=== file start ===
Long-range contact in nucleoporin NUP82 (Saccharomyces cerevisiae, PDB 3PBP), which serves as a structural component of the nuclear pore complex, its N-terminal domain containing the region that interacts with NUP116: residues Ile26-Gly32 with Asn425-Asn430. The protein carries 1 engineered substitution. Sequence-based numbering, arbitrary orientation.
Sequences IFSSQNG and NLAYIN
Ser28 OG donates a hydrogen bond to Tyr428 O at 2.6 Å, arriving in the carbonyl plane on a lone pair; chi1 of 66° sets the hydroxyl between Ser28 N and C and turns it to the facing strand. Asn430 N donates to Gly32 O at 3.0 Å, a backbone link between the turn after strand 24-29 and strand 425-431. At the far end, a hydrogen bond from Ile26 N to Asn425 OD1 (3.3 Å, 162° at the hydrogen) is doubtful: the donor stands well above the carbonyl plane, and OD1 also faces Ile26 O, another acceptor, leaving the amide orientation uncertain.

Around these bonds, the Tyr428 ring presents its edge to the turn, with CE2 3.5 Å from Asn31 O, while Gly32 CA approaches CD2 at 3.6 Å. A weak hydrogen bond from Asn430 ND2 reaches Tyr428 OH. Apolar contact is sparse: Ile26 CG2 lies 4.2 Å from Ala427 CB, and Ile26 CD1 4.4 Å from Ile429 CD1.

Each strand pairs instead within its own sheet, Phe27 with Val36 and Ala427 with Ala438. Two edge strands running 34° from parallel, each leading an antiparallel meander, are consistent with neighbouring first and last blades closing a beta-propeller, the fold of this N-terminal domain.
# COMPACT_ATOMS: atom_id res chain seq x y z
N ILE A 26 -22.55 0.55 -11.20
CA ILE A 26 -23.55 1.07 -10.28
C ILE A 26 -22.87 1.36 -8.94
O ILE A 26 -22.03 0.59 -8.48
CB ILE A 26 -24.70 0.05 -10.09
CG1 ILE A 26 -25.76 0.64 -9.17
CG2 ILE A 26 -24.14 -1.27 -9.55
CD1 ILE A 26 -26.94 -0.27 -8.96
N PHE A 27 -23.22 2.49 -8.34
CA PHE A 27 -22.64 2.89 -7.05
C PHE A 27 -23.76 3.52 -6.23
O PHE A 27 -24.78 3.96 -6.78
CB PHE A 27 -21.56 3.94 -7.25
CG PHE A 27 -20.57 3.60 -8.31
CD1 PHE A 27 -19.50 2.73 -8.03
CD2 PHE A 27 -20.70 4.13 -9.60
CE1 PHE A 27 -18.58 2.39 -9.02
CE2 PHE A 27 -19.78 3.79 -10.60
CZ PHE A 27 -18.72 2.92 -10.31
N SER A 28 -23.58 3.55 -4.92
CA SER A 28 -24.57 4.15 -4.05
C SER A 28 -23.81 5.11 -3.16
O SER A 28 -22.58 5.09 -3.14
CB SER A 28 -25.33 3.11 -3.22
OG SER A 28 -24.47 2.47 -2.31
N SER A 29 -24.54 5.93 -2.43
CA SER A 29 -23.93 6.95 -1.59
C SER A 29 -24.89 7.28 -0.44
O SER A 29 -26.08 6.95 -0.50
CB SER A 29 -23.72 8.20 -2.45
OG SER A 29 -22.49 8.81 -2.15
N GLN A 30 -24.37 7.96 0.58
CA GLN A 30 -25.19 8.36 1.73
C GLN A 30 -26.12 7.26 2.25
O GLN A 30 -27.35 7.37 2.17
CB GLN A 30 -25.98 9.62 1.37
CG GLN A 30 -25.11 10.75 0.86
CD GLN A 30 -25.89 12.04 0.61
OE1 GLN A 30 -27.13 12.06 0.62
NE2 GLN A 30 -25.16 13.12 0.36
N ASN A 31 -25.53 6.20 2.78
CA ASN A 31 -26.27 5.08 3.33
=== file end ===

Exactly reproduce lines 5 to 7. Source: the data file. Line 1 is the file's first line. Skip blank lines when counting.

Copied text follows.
Each strand pairs instead within its own sheet, Phe27 with Val36 and Ala427 with Ala438. Two edge strands running 34° from parallel, each leading an antiparallel meander, are consistent with neighbouring first and last blades closing a beta-propeller, the fold of this N-terminal domain.
# COMPACT_ATOMS: atom_id res chain seq x y z
N ILE A 26 -22.55 0.55 -11.20